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There are many good reasons for parents to not fight often in front of the kids. But is it ideal for them to never be fighting in front of kids?
It may seem like an admirable thing to do, but I don’t think this extreme is very good either. If the fight has something to do with the kids, or is about some weighty issue that may cause them anxiety, then it makes sense to avoid fighting in front of them. But more often than not fights among spouses are about misunderstandings, miscommunication or silly things that can be resolved.
Here are some reasons why it may be a bad idea to hide all your fights from your kids.
Check it out!
If you never want to fight in front of your kids, you are going to have to do it behind closed doors or put it off to when the kids are away or in bed. If you put it off till later, it will still be quite difficult to act completely normal around each other and kids will sense something is wrong.
If you choose to do it behind closed doors, angry voices can still be heard even if not the actual words. Either way they will know there is a problem, but not knowing what it is they could imagine it to be far worse than it actually is. The uncertainty can be much more upsetting than the yelling.
Conflict is a part of life. And kids must be taught to deal with it. Kids learn to deal with conflict by watching their parents. Confrontation is healthier than bottling up issues and holding long term grudges. But confrontation is also unpleasant and scary.
I would imagine, it is good for kids to see that their parents can fight and come through on the other side with a better understanding of each other, and with no damage to their relationship. A cleared up misunderstanding, even when it involves yelling, often leaves you feeling 10 pounds lighter and a whole lot happier. Kids will see that too.
If you are always fighting in front of your kids it might cause them a lot of stress. But if you fight occasionally, and try to refrain from being too nasty, you will teach your kids to handle conflict productively. Like a vaccination that exposes you to a relatively harmless form of the virus to prepare your body to deal with the virus attack, our parenting too should gear our kids to handle conflict.
We live in a gender biased society. As much as we may dislike this, it is true and even in the enlightened sections of society it persists in many subtle ways. So if parents never fight, the child might get the idea that mama always listens to papa, or women should stand by their husbands and accept their decisions, even if they disagree.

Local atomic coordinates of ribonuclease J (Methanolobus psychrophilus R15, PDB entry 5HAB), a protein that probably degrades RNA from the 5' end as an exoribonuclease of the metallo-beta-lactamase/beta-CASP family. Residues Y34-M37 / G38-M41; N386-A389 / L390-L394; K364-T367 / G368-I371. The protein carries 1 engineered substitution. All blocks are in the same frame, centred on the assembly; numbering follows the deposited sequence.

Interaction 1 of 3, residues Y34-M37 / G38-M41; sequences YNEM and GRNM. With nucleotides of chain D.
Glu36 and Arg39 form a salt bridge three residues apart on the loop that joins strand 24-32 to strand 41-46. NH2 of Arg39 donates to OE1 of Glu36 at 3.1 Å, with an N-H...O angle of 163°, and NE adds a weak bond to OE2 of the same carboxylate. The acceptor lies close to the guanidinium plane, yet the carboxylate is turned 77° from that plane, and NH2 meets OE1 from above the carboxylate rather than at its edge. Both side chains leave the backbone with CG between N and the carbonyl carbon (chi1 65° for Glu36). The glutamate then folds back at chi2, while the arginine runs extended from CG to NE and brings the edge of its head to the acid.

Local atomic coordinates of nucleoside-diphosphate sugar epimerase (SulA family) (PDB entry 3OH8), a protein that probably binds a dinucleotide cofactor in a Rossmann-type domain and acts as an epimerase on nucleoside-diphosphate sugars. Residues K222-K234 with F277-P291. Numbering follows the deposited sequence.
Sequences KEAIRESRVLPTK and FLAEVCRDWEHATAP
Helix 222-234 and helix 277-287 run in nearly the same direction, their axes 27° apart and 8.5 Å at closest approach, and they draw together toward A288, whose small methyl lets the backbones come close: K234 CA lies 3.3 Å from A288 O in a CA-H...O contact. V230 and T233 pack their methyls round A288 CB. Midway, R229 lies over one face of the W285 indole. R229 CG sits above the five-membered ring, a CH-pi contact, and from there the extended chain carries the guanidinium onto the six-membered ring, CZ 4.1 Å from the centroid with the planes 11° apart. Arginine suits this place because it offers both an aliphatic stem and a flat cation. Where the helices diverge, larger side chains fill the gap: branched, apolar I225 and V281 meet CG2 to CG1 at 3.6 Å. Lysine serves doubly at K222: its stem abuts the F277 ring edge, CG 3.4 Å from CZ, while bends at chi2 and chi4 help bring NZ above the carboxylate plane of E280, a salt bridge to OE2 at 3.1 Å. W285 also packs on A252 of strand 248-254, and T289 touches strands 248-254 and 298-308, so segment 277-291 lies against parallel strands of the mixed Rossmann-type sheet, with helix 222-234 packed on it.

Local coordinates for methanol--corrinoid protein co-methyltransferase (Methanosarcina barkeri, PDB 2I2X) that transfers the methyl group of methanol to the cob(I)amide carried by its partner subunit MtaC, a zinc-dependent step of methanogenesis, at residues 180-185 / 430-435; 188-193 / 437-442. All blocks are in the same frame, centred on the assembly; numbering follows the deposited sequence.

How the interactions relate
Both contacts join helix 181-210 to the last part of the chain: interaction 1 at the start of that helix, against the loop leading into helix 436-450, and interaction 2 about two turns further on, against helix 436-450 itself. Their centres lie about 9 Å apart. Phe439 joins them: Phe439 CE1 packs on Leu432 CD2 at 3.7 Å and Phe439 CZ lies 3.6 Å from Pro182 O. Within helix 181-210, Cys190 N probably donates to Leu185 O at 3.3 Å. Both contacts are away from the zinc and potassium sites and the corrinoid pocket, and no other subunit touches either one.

Even in the absence of gender bias, one parent will, at least apparently, have a more forceful personality, and in the apparent absence of all conflict, the child might conclude that one of them is a bully or the other a doormat and accordingly resent one or the other parent.
It is important for both parents to voice their opinions so the child knows that the parents are not a unit, but have different opinions. It is good for them to see that parents respect and support each other in spite of different opinions. It is good for them to know that fights get resolved and there is no love lost. Fights and disagreements between loved ones do not end in hatred.
Finally if kids never see their parents fight, they might have unrealistic expectations from their own marriages. If they fight with their spouse they might wonder if their marriage is failing or feel depressed that they could not manage to have the same rosy and harmonious relationship they saw their parents share.
Usually when it comes to parenting extreme approaches are harmful and moderation is the best way to go. If you share a healthy relationship with your spouse and fight occasionally, then, in my opinion, it does not make sense to hide your fights from your kids barring certain issues. If not, it is certainly not good to fight in front of your kids all the time. It can be stressful and sometimes frightening for them.
So the decision has to be made based on the subject of the fight and the nature of the relationship you share with your spouse and the frequency of your fights. But a blanket, Never Fight In Front Of The Kids rule, does not seem right to me.
If you do choose the open approach, there are things, I believe, you need to be careful about. Usually children spend more time with, or are closer to, one parent. If your child approaches you about the fight and asks questions then try to address them fairly, even if you are quite angry with your spouse at that time. Try to avoid saying things you don’t really mean. Explain that parents sometimes disagree and fight and that is normal. Fighting is not admirable, but it happens and reassure them that, it is likely that you will soon sort out your differences.
Image source: couple fighting in front of kid by Shutterstock.
Kanika G, a physicist by training and a mother of 2 girls, started writing to
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